They aren’t responsible for just the buffer parts.
The CVertexBuffer class also has an interface for filling in the vertices, normals, etc. It has to be very dynamic and the implementation is non-trivial, since it must be as flexible as possible for all possible use-cases, so in this this topic for his first engine I simplified my explanation.
For textures though a small distinction should be made.
A .PNG image could be loaded from disk, scaled up to the nearest power-of-2, and saved as a .BMP or your own custom format, all while never having been a texture seen by the GPU.
So in that case don’t confuse a CImage class with a CTexture2D (these are just example class names).
There are in fact so many things you can do to images specifically without them ever being used as textures or seen by the GPU that in my engine there is an entire library just for image loading and manipulating (LSImageLib).
My DXT compression tool links to LSImageLib.lib and not to LSGraphicsLib.lib, even though it is clearly meant only for making textures specifically for the GPU.
Just because images often get used by the GPU, do not conceptually stumble over the different responsibilities between images and textures. A CImage has the task of loading and manipulating image data, possibly converting it to DXT etc., but has no idea what a GPU or texture is. A CTexture2D’s job is specifically to take that CImage’s texel information and send that to the GPU. It is a bridge between image data and GPU texture data.
That is how textures get knit together and vertex buffers do a little more than just handle the OpenGL ID given to them.
As far as meshes go, a “mesh” doesn’t even necessarily relate to everything that can be rendered and as such has no business being a concept of which the renderer is aware.
GeoClipmap terrain for example is not a mesh, nor is volumetric fog.
In fact, at most meshes are related to only a handful of different types of renderables.
Each type of renderable knows how it itself is supposed to be rendered, thus they are above the graphics library/module. If in a hierarchy of engine modules/libraries the graphics module/library is higher than models, terrain, etc., it is exactly backwards.
I am not sure of to what abstraction you are referring.
The graphics library exposes primitive types such as vertex buffers and textures that can be created at will by anything.
Above that models, terrain, and volumetric fog create the resources they need from those exposed by the graphics library by themselves.
Above that a system for orchestrating an entire scene’s rendering, including frustum culling, render-target swapping, sorting of objects, post-processing, etc., needs to exist.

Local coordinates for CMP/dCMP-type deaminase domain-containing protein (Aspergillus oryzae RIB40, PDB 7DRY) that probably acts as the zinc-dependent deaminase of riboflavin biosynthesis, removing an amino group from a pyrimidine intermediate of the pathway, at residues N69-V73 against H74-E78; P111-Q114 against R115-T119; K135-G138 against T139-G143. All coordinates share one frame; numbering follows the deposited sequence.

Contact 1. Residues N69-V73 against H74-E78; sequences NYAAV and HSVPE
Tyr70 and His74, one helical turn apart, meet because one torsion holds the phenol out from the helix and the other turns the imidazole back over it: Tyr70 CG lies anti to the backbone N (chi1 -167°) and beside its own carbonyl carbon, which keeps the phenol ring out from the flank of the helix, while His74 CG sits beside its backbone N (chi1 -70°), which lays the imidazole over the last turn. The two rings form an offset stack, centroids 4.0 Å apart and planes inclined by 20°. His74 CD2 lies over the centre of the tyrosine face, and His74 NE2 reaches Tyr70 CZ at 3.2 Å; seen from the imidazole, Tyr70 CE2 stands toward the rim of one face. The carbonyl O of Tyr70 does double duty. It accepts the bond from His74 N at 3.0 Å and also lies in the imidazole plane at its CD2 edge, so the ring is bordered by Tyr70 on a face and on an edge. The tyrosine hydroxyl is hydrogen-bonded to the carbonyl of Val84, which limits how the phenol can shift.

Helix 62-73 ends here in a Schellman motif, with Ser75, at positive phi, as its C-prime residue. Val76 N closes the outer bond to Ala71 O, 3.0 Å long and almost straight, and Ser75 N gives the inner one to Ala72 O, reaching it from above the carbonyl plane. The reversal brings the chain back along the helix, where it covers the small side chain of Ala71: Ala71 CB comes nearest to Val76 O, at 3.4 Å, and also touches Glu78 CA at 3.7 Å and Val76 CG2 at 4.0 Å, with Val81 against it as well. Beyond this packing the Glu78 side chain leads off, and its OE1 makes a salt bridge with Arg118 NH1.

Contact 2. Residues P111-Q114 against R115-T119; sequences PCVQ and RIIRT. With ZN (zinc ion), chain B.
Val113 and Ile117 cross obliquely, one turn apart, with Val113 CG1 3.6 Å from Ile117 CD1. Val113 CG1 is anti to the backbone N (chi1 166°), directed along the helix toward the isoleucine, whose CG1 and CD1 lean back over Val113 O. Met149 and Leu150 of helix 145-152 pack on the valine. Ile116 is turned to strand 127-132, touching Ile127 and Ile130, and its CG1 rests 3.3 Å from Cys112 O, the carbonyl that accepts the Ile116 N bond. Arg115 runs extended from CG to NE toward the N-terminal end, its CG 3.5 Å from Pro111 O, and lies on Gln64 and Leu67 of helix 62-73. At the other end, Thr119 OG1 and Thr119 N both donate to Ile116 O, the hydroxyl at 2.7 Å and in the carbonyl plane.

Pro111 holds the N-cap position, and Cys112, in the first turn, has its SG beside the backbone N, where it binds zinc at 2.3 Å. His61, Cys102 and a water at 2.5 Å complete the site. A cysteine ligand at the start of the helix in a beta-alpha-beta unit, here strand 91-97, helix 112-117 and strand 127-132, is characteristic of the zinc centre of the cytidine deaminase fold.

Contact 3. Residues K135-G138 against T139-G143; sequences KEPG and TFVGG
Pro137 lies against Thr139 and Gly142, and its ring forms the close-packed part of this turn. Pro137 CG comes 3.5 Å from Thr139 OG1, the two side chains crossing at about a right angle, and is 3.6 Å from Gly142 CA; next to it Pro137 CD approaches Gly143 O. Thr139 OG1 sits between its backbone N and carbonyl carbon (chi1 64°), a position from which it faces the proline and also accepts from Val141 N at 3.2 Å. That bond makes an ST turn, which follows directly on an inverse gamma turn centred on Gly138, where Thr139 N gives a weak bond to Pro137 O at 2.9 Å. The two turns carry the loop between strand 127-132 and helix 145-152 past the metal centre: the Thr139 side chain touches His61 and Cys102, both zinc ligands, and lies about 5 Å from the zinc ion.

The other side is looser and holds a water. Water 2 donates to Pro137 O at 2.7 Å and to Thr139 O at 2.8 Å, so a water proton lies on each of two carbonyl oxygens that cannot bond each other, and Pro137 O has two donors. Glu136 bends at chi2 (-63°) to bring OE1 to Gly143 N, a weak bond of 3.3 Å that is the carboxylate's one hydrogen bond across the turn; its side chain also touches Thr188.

This higher-level system requires cooperation between other sub-systems.
The only library in your engine that actually knows about every other library and class is the main engine library itself. Due to its all-encompassing scope (and indeed its very job is to bring all of the smaller sub-systems together and make them work together) it is the only place where a scene manager can exist, since that is necessarily a high-level and broad-scoped set of knowledge and responsibilities.
All objects in the scene are held within the scene manager. It’s the only thing that understands that you have a camera and from it you want to render all the objects, perform post-processing, and end up with a final result that could either be sent to the display or further modified by another sub-system (what happens after it does its own job of rendering to the request back buffer is none of its concern—it only knows that it needs to orchestrate the rendering process).
People are usually not confused on the way logical updates happen, only on how renders happen, but they are exactly the same. In logical updates, the scene manager uses its all-empowering knowledge to gather generic physics data on each object in the scene and hands that data off to the physics engine which will do its math, update positions, and perform a few callbacks on objects to handle events, updated positions, etc.
The physics engine doesn’t know what a model or terrain is. It only knows about primitive types such as AABB’s, vectors, etc.
Nothing changes when we move over to rendering.
The scene manager does exactly the same thing. It culls out-of-view objects with the help of another class (again, a process that only requires 6 planes for a camera frustum, an octree, and AABB’s—nothing specific to any type of scene object) and gathers relevant information on the remaining objects for rendering.
The graphics library can assist with rendering by sorting the objects, but that does not mean it knows what a model or terrain is.
It’s exactly like a physics library. You gather from the models and terrain the small part of information necessary for the graphics library to sort objects in a render queue. That means an array of texture ID’s, a shader ID, and depth. It doesn’t pull any strings. It is very low-level and it works with only abstract data.
How could Bullet Physics be implemented into so many projects and games if it knew what terrain and models were?
The physics library and graphics library are at exactly the same level in the overall engine hierarchy: Below models, terrain, and almost everything else.